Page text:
Federal Reserve Chair Janet Yellen had one simple truth that was like music to Stock and Bond markets: "The simple message is the economy is doing well."
When the Fed expectedly raised its benchmark Federal Funds Rate 0.25 percent at its March 14-15 meeting, Stocks and Mortgage Bonds both improved following the news.
The Fed's tame read on inflation and its decision to maintain its balance sheet of existing Mortgage Bonds helped Bonds rally. Meanwhile, Stocks responded favorably to the news that the Fed is planning two additional hikes this year, eliminating some uncertainty.
The Fed Funds Rate, with a new target rate range between 0.75 to 1.0 percent, is the rate at which banks lend money to each other overnight and is not directly tied to consumer products like purchase or refinance home loans. Instead, home loan rates are tied to Mortgage Bond market performance. Home loan rates can move lower when Mortgage Bonds improve and vice versa.
There was good news from the housing sector, as the Commerce Department reported that Housing Starts hit a four-month high, rising 3 percent from January to February to an annual rate of 1.288 million. Housing Starts measure when excavation begins on a new home. Starts on single-family homes rose to a near 10-year high. From February 2016 to February 2017, Housing Starts were up 6.2 percent. The increase is a welcome sign for those in the market for a home as limited inventory has driven home prices up in many areas, discouraging some buyers. Another welcome sign: The National Association of Home Builders reported that its Housing Market Index, a measure of home builder sentiment, jumped six points to the highest level in 12 years!
In economic news, wholesale inflation came in hotter than expected in February, with the year-over-year Producer Price Index reading reaching 2.2 percent, the highest since March 2012. The Consumer Price Index was in line with expectations, falling in February from January to 0.1 percent due in part to lower gasoline prices. Retail Sales also met expectations, though they did decline from January.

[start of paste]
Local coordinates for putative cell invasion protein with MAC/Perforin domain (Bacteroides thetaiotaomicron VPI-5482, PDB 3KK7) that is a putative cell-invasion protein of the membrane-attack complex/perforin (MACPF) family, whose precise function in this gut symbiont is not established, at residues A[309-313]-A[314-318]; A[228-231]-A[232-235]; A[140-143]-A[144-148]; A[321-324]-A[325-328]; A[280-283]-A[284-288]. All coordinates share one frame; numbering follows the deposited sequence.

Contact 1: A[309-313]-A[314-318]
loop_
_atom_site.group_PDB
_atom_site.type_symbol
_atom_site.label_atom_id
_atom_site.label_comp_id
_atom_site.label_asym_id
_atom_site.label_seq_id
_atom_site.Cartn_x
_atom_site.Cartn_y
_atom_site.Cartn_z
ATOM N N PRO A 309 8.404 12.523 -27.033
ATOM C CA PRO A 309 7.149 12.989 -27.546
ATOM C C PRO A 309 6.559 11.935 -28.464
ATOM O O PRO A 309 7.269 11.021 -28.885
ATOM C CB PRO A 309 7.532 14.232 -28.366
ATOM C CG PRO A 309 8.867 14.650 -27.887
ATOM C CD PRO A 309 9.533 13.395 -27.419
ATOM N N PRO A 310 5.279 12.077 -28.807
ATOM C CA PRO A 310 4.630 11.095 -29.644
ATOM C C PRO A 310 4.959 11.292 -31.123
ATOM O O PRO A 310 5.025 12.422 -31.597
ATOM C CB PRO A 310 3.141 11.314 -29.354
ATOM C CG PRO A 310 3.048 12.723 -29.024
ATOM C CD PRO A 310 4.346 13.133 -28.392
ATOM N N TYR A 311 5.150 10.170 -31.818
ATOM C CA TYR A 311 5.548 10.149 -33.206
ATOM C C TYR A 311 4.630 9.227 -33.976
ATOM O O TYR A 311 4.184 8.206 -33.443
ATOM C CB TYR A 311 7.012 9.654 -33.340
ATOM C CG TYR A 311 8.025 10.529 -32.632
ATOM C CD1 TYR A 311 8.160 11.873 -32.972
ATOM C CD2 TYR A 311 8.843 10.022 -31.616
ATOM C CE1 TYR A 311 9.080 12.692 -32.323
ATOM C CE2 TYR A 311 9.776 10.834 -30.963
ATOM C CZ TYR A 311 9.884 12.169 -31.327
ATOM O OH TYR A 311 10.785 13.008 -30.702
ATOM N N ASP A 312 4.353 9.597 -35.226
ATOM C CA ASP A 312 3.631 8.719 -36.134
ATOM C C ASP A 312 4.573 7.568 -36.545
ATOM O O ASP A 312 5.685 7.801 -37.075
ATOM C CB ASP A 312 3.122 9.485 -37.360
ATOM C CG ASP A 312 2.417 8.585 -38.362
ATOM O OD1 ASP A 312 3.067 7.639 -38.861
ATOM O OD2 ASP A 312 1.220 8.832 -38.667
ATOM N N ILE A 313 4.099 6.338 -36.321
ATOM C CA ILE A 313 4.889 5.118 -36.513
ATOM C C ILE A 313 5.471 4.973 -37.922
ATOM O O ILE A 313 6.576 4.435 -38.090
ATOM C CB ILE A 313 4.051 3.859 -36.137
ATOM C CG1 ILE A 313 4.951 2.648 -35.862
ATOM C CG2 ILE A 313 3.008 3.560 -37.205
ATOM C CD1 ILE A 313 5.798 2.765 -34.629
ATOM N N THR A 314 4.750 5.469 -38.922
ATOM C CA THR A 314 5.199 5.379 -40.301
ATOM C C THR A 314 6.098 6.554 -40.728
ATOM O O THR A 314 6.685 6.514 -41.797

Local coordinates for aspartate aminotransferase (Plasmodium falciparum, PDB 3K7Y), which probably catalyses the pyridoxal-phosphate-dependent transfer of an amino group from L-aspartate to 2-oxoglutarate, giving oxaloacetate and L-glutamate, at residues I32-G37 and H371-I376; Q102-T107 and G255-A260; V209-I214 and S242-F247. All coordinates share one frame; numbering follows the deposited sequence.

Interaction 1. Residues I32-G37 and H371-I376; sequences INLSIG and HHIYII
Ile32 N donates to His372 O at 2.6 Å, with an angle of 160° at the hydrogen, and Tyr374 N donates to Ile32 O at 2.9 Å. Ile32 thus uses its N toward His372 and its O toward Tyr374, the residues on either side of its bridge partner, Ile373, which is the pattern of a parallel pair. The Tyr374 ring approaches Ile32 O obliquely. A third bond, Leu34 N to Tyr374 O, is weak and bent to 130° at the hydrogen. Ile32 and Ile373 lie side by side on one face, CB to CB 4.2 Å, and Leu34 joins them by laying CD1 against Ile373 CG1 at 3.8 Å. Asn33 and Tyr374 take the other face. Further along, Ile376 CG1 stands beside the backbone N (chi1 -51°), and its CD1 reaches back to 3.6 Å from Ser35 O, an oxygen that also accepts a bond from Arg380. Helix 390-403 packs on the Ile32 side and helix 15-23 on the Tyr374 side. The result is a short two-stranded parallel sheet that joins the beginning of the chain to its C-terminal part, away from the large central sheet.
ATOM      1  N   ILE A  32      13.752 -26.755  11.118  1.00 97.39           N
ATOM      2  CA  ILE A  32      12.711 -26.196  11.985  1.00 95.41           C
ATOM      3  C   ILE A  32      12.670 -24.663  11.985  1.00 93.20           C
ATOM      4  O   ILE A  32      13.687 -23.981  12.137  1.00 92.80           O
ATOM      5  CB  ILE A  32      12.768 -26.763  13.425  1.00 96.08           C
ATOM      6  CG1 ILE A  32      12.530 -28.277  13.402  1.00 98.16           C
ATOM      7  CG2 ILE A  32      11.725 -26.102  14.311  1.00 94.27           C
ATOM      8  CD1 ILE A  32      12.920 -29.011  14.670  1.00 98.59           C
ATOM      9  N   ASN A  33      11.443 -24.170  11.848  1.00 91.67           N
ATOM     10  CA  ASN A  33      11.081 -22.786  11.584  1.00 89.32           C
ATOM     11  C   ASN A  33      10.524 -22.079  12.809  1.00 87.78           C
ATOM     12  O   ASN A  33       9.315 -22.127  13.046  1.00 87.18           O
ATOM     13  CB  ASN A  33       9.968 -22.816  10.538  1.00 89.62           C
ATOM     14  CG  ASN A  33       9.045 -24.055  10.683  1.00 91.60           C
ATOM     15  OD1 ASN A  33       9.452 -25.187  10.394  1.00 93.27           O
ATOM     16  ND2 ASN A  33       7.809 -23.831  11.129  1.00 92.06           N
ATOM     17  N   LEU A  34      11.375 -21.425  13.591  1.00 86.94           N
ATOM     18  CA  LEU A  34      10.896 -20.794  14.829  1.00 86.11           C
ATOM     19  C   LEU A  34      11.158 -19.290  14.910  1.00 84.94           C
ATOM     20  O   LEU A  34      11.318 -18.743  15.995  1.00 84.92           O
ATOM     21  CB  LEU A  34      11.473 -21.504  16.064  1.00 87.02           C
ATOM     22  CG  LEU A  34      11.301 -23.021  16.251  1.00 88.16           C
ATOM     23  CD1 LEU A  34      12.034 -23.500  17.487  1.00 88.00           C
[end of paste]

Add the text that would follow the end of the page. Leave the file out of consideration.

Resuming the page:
For those in the market for a new home or a refinance, home loan rates remain attractive.
If you or someone you know has any questions, please don't hesitate to contact me.
Forecast for the Week
Housing news dominates the week. Will the positive momentum continue?
Housing data kicks off on Wednesday with the release of Existing Home Sales, followed by New Home Sales on Thursday.
As usual, weekly Initial Jobless Claims will be released on Thursday.
The week rounds out with Durable Goods Orders on Friday.
Remember: Weak economic news normally causes money to flow out of Stocks and into Bonds, helping Bonds and home loan rates improve. In contrast, strong economic news normally has the opposite result. The chart below shows Mortgage Backed Securities (MBS), which are the type of Bond on which home loan rates are based.
When you see these Bond prices moving higher, it means home loan rates are improving. When Bond prices are moving lower, home loan rates are getting worse.
To go one step further, a red "candle" means that MBS worsened during the day, while a green "candle" means MBS improved during the day. Depending on how dramatic the changes are on any given day, this can cause rate changes throughout the day, as well as on the rate sheets we start with each morning.
As you can see in the chart below, Mortgage Bonds experienced a nice rebound following the release of the Fed's monetary policy statement. Home loan rates remain in attractive territory.
Chart: Fannie Mae 3.5% Mortgage Bond (Friday Mar 17, 2017)